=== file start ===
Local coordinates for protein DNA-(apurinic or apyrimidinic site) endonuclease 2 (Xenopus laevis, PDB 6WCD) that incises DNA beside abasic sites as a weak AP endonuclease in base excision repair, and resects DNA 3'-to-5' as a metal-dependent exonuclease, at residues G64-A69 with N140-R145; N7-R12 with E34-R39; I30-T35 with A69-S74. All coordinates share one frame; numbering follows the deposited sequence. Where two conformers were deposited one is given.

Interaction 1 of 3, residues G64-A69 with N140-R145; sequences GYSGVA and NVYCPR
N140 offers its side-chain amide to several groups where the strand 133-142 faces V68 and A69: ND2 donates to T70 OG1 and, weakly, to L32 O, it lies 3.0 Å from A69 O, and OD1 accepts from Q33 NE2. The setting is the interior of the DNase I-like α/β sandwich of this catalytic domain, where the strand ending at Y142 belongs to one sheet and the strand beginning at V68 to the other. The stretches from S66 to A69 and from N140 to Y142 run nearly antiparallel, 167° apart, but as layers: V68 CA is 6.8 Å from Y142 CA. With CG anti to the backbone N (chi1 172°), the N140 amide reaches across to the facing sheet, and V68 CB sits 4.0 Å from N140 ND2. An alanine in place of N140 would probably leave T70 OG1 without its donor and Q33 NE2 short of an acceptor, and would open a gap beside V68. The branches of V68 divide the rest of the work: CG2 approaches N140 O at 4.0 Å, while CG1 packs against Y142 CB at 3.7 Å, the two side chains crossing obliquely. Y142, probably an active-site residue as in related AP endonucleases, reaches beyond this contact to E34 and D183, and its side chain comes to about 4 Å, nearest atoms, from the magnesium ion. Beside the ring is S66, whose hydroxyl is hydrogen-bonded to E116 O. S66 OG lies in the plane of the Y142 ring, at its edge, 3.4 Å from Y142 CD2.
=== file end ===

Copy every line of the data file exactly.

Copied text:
Local coordinates for protein DNA-(apurinic or apyrimidinic site) endonuclease 2 (Xenopus laevis, PDB 6WCD) that incises DNA beside abasic sites as a weak AP endonuclease in base excision repair, and resects DNA 3'-to-5' as a metal-dependent exonuclease, at residues G64-A69 with N140-R145; N7-R12 with E34-R39; I30-T35 with A69-S74. All coordinates share one frame; numbering follows the deposited sequence. Where two conformers were deposited one is given.

Interaction 1 of 3, residues G64-A69 with N140-R145; sequences GYSGVA and NVYCPR
N140 offers its side-chain amide to several groups where the strand 133-142 faces V68 and A69: ND2 donates to T70 OG1 and, weakly, to L32 O, it lies 3.0 Å from A69 O, and OD1 accepts from Q33 NE2. The setting is the interior of the DNase I-like α/β sandwich of this catalytic domain, where the strand ending at Y142 belongs to one sheet and the strand beginning at V68 to the other. The stretches from S66 to A69 and from N140 to Y142 run nearly antiparallel, 167° apart, but as layers: V68 CA is 6.8 Å from Y142 CA. With CG anti to the backbone N (chi1 172°), the N140 amide reaches across to the facing sheet, and V68 CB sits 4.0 Å from N140 ND2. An alanine in place of N140 would probably leave T70 OG1 without its donor and Q33 NE2 short of an acceptor, and would open a gap beside V68. The branches of V68 divide the rest of the work: CG2 approaches N140 O at 4.0 Å, while CG1 packs against Y142 CB at 3.7 Å, the two side chains crossing obliquely. Y142, probably an active-site residue as in related AP endonucleases, reaches beyond this contact to E34 and D183, and its side chain comes to about 4 Å, nearest atoms, from the magnesium ion. Beside the ring is S66, whose hydroxyl is hydrogen-bonded to E116 O. S66 OG lies in the plane of the Y142 ring, at its edge, 3.4 Å from Y142 CD2.